Yeah. To be cognizant of where “the art” meets “the work” is something so materialized in filmmaking, especially documentary filmmaking, I think.

You both hold day jobs, right? How did you prepare for filming at night? And you filmed at all hours of the evening?

SM: Yeah we both had day jobs while shooting. We weren’t being paid to make the movie so we needed to make money somehow. We worked during the day, and then we’d meet up at the studio where Matt worked, check our equipment, load up a backpack with snacks and water, and chose a place to film if we didn’t already choose one.

MS: We focused on areas throughout the city where the communities of people living on the street were most prominent. Then we went there to talk and meet people first, and we would either film with them that night or plan a night to come back. Preparation was minimal. Staying patient and sharp so you can make the right decisions, and making sure you really know how to operate the equipment otherwise you miss things. And we were prepared to stay out as late as needed. It was like we had full time day jobs and full time night jobs. We weren’t getting much sleep at all, but we didn’t care because it was so exciting.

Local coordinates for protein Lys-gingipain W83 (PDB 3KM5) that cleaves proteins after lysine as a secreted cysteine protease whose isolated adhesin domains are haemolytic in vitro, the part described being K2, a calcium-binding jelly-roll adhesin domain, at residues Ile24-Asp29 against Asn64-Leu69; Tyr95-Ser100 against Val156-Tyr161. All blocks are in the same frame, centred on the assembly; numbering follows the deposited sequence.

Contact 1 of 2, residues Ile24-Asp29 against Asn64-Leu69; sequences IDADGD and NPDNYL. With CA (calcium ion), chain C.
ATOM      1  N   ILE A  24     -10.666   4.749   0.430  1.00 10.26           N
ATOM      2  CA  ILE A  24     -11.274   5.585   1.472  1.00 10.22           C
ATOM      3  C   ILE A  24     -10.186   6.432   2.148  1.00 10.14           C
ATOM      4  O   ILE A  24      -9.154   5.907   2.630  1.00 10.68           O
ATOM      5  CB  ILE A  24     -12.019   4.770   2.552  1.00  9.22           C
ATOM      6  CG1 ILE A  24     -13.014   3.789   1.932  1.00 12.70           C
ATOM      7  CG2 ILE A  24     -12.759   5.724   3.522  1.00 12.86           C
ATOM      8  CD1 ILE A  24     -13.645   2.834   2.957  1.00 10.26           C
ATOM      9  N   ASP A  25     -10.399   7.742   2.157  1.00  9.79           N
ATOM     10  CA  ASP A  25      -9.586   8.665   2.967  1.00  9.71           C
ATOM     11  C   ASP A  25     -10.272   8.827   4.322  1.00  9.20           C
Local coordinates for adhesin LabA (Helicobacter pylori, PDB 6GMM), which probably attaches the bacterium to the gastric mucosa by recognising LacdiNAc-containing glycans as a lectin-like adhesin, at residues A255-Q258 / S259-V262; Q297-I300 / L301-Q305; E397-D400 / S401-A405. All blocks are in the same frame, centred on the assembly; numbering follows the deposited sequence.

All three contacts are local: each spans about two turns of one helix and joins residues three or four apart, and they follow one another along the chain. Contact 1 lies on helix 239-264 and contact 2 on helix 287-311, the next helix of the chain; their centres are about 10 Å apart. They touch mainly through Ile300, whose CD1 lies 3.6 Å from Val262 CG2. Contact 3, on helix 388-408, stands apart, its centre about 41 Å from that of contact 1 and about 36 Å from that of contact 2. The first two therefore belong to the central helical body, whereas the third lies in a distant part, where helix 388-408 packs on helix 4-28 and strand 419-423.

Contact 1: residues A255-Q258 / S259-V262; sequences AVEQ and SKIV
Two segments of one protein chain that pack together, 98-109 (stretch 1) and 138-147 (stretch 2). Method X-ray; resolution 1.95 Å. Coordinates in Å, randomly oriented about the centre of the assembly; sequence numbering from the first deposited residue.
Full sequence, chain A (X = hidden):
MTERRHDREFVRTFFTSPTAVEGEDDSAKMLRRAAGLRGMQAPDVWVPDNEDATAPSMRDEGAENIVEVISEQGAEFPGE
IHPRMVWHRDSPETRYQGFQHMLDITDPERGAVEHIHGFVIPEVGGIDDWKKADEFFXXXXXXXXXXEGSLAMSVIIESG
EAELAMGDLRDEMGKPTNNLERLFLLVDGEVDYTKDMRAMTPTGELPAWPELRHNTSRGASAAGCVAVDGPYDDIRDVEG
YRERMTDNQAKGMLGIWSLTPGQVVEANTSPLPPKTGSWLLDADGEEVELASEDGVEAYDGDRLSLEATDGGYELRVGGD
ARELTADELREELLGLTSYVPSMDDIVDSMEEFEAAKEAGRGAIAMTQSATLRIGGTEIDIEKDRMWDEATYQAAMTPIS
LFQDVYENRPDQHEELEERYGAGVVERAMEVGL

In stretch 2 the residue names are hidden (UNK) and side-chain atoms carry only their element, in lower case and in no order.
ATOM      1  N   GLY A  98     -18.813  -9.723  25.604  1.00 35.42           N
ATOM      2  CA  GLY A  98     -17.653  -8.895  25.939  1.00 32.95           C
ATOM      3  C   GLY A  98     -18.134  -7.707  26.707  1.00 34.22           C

SM: Right, the preparation was really mental. We had to get ourselves to a place where we could make sound decisions for the film with little sleep and very limited resources. On top of that, justifying, in our heads, being up that late, doing what we were doing, which seemed a little crazy. But it was exciting.

How many hours of video do you have?

Over 180 hours. We don’t know the exact number.  

Is there anyone you bonded with, built a relationship with?

MS: We bonded the most with Julie, a woman we met one night in Hollywood. She’s in her sixties, and when we met her she had been living alone in a tent for five years. When the recession hit, her rent tripled, and she had nowhere to live. She didn’t use drugs, she was just hoping to find housing, and so we felt for her. She’s just an all-around great person, and just as great on camera. She’s incredibly present and aware of everything, but somehow seemed to never notice the camera. But half the time we spent with her, we weren’t even filming.